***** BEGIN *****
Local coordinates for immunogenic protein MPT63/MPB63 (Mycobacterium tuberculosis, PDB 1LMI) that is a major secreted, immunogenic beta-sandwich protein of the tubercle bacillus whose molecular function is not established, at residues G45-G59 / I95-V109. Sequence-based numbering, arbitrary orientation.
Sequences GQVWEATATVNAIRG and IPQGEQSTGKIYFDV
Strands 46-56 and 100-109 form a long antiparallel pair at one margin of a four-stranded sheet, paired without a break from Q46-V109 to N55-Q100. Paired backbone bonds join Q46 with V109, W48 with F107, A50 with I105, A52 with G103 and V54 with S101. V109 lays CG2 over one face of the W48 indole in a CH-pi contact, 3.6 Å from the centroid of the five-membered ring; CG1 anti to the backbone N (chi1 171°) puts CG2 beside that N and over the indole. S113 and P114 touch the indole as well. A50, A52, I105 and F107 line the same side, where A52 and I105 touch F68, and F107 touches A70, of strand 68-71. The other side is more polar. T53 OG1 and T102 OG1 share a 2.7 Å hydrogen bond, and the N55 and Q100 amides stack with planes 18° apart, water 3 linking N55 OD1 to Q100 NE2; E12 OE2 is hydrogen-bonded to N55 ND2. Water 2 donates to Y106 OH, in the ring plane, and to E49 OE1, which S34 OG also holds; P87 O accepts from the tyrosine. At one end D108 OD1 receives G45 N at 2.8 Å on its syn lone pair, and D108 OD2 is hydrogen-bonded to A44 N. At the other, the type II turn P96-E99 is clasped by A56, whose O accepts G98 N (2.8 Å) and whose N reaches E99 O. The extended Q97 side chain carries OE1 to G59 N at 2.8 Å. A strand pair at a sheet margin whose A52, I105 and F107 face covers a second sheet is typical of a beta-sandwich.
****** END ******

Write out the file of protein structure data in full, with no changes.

Local coordinates for immunogenic protein MPT63/MPB63 (Mycobacterium tuberculosis, PDB 1LMI) that is a major secreted, immunogenic beta-sandwich protein of the tubercle bacillus whose molecular function is not established, at residues G45-G59 / I95-V109. Sequence-based numbering, arbitrary orientation.
Sequences GQVWEATATVNAIRG and IPQGEQSTGKIYFDV
Strands 46-56 and 100-109 form a long antiparallel pair at one margin of a four-stranded sheet, paired without a break from Q46-V109 to N55-Q100. Paired backbone bonds join Q46 with V109, W48 with F107, A50 with I105, A52 with G103 and V54 with S101. V109 lays CG2 over one face of the W48 indole in a CH-pi contact, 3.6 Å from the centroid of the five-membered ring; CG1 anti to the backbone N (chi1 171°) puts CG2 beside that N and over the indole. S113 and P114 touch the indole as well. A50, A52, I105 and F107 line the same side, where A52 and I105 touch F68, and F107 touches A70, of strand 68-71. The other side is more polar. T53 OG1 and T102 OG1 share a 2.7 Å hydrogen bond, and the N55 and Q100 amides stack with planes 18° apart, water 3 linking N55 OD1 to Q100 NE2; E12 OE2 is hydrogen-bonded to N55 ND2. Water 2 donates to Y106 OH, in the ring plane, and to E49 OE1, which S34 OG also holds; P87 O accepts from the tyrosine. At one end D108 OD1 receives G45 N at 2.8 Å on its syn lone pair, and D108 OD2 is hydrogen-bonded to A44 N. At the other, the type II turn P96-E99 is clasped by A56, whose O accepts G98 N (2.8 Å) and whose N reaches E99 O. The extended Q97 side chain carries OE1 to G59 N at 2.8 Å. A strand pair at a sheet margin whose A52, I105 and F107 face covers a second sheet is typical of a beta-sandwich.